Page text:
For most of us, with the possible exception of Millennials and GenZs who probably have never heard the expression above, “. . . the more they stay the same” jumps immediately out from our long-term memory repository to complete the sentence that titles this article.
We’ve also heard that “change is good,” and I guess that’s the case if we actually perceive the change as good, but timing has to play into that conclusion, and sometimes the good that comes from change isn’t apparent for some time after the change is enacted. However, when it comes to playing in the FAA’s world of regulatory medical certification processing, the needle hasn’t moved much. The needed changes that would significantly improve the efficiency of the review and timely issuance of medical certificates have been slow to come.
Now, to be fair, in the evolving continuum of medical certification policy and procedure, initiatives to improve the overall experience both for pilots and the FAA have brought about modest success. The first big cut at it came about in the late 1990’s with the introduction of the AME-Assisted Special Issuance program (AASI). Pilots with certain medical conditions requiring special issuances would no longer be required to send their periodic evaluations to the FAA and then wait, and wait, and wait until the FAA granted them a new authorization. Under AASI, Aviation Medical Examiners are authorized to reissue subsequent medical certificate special issuances after the FAA has granted the initial authorization. Certain forms of arthritis, atrial fibrillation, bladder, breast, and prostate cancers, minor heart arrhythmias, hypo and hyperthyroidism, and migraine headaches are conditions that still fall in the AASI category.
After several years of studying the metrics of how their workflow throughput changed, the Federal Air Surgeon and his team determined that more yet could be done to reduce the workload bureaucracy. Some of those same “low fruit” conditions that were part of the AASI have been eliminated from special issuance designation altogether and became Conditions AMEs Can Issue (CACI). The CACI program today allows AMEs to office issue for nineteen conditions using worksheets that specify parameters that qualify for the office issuance.
The FAA has committed to increasing the number of CACI conditions, but that process probably won’t be a walk in the park because all the “easy” ones are done; the subsequent ones will really challenge the FAA’s Office of Aerospace Medicine to balance the equation of less oversight without compromising safety.
Annually, the FAA has between 30 and 35 thousand pilots under special issuance authorizations. BasicMed became effective in May 2017 (and yes, if you qualified for BasicMed when it first took effect, it’s time to renew your medical self-assessment course) and many pilots, more than 48,000 currently, who were under the thumb of a special issuance no longer are required to provide costly medical testing and evaluations to the FAA. That provided some relief for the FAA’s Aerospace Medical Certification Division and the nine regional medical offices. However, the problem persists, and many of those pilots still affected by the backlog are professional pilots facing the loss of their livelihood brought on by issuance delays.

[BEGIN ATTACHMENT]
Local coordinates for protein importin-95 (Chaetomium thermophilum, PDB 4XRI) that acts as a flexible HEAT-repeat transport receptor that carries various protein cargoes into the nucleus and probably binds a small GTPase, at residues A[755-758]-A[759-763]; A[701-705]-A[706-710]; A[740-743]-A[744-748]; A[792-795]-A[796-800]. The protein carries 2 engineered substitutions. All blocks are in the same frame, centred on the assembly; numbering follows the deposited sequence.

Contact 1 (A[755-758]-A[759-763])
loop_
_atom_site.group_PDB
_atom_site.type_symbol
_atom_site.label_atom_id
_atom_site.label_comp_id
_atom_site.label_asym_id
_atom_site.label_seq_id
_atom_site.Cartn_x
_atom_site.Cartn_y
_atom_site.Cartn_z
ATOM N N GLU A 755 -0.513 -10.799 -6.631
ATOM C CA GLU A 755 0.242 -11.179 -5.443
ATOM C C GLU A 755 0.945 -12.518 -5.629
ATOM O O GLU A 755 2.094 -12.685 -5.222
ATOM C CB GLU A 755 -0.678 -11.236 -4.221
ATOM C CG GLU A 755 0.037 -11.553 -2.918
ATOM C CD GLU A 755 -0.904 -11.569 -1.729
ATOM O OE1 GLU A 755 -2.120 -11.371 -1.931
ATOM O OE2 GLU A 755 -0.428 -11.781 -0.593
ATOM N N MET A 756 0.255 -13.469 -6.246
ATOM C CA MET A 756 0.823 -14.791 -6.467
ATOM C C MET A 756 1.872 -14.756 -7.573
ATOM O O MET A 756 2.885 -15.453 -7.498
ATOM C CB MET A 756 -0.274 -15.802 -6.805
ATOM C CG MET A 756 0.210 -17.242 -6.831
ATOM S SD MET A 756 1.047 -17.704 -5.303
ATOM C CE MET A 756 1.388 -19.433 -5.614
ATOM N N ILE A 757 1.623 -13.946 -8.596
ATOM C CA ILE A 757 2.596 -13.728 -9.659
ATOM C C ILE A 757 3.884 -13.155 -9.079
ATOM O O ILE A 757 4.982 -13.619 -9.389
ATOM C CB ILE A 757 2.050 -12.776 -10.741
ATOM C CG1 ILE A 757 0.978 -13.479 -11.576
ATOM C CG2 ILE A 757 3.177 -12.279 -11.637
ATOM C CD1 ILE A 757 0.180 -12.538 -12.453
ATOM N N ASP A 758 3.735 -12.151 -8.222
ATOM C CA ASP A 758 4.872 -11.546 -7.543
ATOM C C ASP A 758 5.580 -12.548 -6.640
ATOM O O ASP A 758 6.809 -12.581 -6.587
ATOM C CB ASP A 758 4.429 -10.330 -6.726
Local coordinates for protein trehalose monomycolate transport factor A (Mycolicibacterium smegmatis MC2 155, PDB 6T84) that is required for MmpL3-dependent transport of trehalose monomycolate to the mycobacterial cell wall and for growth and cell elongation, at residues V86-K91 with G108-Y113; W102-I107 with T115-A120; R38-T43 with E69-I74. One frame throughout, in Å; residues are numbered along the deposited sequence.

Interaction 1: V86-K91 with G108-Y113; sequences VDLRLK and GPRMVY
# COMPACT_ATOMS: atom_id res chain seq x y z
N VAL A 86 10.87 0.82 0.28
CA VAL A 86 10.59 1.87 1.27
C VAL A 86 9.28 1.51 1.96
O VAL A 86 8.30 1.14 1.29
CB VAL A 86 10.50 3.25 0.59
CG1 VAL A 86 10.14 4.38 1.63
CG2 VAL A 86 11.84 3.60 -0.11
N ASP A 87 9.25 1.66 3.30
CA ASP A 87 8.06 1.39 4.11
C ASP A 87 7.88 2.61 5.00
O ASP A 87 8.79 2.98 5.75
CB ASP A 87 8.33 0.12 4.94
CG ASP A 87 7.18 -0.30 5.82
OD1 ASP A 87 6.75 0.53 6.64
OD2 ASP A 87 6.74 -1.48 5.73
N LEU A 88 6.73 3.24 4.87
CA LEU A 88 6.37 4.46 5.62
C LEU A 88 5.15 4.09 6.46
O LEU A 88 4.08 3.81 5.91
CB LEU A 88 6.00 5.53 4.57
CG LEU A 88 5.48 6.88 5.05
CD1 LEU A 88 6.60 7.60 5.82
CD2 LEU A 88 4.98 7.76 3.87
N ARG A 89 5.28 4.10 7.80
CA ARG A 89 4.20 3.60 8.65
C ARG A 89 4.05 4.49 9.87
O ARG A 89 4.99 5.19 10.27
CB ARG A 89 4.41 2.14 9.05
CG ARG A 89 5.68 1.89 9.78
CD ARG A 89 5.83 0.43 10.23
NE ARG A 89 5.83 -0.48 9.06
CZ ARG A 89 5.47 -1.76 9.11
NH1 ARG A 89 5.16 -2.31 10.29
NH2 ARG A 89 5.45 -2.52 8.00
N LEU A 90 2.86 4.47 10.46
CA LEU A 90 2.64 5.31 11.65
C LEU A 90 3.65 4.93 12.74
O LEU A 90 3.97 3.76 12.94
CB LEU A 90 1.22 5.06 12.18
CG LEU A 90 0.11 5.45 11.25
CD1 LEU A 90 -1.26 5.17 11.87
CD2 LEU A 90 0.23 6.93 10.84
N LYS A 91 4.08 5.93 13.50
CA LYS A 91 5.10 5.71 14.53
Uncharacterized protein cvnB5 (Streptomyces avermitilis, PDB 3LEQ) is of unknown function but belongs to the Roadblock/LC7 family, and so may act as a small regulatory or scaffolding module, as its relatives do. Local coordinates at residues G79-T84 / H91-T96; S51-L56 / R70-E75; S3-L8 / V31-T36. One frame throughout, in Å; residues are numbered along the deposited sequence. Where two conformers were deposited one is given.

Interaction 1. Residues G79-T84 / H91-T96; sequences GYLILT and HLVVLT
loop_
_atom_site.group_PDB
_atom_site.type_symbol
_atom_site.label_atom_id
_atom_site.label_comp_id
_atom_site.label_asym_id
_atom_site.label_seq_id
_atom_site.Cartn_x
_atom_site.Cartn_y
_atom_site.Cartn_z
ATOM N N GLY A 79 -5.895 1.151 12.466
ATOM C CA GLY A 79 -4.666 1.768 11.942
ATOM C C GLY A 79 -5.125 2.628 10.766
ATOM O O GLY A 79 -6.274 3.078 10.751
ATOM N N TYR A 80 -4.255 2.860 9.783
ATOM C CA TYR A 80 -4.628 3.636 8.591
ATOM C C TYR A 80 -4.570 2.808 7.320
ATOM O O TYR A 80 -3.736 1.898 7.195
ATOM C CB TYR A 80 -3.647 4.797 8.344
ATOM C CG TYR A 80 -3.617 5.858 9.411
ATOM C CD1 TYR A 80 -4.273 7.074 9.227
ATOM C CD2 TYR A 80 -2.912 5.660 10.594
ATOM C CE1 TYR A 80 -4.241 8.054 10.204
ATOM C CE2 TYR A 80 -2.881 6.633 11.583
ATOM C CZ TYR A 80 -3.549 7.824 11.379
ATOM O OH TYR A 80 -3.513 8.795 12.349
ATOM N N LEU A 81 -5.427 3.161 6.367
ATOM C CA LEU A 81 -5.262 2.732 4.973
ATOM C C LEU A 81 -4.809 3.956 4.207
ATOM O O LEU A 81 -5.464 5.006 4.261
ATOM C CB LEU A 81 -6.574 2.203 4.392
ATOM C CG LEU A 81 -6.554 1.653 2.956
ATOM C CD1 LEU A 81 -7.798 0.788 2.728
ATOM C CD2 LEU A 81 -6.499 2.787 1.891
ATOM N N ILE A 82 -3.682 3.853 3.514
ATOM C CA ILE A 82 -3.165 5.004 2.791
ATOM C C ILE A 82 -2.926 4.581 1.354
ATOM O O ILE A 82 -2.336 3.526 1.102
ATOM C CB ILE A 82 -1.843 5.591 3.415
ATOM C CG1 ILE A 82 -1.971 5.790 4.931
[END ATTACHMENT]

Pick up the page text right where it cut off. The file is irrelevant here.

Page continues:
The coup de grâce was the federal government furlough late last year. Prior to the shutdown, AOPA was observing an average of about 90 calendar days to process deferred applications. We’re now into April and the FAA doesn’t appear to be closing the gap, so longer delays are the norm.
There are so many factors that play into the processing of medical applications. In some respects, the FAA Office of Aerospace Medicine is a victim of its own success. Although safety is the number one priority, the FAA’s certification philosophy, driven in part by who the Federal Air Surgeon is at the time, is to look for every way possible and reasonable to get to a “yes” for as many applicants as possible. However, based on the conservative regulatory policies and practices that immerse the aerospace medicine community here and abroad, the pathway to a “yes” is often expensive, frustrating, always time consuming, and frequently subject to the conservative mind-set of those regulators who make the decisions.
As flying season is upon us, delays will likely continue. If you hold or expect to need a special issuance medical, plan for a lengthy delay. Do your homework on the medical condition you are reporting. Have the required information with you when you visit the AME, retain copies of everything, and mail the records yourself to the FAA. Your Pilot information Center medical certification staff can help you with the process so give us a call: 800-USA-AOPA.